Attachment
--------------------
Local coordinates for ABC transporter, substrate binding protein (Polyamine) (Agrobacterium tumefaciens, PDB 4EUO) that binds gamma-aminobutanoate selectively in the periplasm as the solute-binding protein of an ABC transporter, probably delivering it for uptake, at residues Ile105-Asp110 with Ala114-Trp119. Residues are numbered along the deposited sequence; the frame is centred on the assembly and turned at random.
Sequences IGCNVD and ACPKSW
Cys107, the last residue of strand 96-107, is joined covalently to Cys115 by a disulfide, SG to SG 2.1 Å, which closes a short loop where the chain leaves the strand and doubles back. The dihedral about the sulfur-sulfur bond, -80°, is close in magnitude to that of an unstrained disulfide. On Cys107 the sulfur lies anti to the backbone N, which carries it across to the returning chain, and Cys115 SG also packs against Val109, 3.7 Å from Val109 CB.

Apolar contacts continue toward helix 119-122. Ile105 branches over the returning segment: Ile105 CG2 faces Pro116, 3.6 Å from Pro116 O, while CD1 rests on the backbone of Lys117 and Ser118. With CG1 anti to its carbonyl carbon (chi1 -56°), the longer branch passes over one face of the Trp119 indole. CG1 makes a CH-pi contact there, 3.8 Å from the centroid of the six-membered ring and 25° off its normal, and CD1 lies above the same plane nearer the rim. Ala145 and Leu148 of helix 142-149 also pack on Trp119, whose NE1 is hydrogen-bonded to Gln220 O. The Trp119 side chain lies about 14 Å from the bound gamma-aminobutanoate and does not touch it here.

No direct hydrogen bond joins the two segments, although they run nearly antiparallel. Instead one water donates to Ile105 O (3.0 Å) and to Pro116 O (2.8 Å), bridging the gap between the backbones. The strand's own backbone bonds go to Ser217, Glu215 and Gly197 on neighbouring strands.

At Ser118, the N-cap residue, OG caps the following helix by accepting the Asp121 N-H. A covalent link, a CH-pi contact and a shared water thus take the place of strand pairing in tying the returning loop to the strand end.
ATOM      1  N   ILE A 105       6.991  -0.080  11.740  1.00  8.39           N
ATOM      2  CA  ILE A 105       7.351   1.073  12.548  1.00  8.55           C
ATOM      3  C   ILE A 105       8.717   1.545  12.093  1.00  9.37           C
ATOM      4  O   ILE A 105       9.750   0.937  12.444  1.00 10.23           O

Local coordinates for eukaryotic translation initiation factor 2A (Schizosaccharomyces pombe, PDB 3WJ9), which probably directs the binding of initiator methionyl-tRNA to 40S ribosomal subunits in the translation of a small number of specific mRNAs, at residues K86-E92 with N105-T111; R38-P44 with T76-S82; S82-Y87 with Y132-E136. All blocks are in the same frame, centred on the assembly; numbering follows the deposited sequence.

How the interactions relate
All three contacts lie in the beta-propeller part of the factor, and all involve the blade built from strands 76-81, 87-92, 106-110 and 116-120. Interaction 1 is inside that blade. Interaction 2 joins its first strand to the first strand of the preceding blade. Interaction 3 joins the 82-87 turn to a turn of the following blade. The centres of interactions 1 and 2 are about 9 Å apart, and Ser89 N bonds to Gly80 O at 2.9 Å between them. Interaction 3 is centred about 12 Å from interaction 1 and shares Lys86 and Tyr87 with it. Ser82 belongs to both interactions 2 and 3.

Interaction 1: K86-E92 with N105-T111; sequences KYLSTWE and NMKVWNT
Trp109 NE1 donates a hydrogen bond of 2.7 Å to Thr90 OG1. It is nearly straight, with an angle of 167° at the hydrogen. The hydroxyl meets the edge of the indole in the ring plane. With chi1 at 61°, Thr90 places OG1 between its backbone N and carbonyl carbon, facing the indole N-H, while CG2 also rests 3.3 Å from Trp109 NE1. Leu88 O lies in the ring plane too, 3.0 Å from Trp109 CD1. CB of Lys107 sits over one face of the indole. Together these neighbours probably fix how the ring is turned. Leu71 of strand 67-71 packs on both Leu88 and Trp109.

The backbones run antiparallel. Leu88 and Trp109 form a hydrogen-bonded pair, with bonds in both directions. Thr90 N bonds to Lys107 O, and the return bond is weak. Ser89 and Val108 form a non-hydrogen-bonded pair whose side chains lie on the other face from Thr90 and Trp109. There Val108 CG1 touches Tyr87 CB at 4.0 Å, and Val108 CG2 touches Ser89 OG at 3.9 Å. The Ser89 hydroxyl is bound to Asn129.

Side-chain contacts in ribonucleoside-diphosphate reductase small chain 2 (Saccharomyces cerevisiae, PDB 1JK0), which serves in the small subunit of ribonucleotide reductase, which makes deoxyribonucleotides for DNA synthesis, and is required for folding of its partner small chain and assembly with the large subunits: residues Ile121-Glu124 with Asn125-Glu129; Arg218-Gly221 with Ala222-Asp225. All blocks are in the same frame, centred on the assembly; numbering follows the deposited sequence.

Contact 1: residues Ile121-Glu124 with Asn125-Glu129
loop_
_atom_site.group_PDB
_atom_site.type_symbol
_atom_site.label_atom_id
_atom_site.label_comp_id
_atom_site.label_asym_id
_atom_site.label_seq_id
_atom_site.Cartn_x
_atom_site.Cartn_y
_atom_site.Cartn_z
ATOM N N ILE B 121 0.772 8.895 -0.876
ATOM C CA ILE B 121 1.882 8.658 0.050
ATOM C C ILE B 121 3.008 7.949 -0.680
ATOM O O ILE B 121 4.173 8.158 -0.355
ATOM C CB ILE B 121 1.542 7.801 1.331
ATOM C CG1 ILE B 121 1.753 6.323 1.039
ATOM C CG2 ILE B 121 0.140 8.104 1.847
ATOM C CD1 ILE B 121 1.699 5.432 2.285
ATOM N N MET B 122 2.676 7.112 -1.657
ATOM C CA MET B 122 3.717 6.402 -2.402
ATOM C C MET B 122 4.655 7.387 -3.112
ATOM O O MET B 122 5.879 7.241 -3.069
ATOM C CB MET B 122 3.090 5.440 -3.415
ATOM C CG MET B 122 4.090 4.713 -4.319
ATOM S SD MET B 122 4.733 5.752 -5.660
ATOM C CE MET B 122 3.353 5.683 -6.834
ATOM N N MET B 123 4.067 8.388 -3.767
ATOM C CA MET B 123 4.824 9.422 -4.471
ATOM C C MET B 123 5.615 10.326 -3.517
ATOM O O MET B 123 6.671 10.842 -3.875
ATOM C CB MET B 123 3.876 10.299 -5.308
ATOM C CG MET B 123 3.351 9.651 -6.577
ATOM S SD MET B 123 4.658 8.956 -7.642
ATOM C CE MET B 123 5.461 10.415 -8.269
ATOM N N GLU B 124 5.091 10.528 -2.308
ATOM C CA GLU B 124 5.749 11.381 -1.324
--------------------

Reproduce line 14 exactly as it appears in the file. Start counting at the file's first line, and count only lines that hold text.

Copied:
Interaction 1: K86-E92 with N105-T111; sequences KYLSTWE and NMKVWNT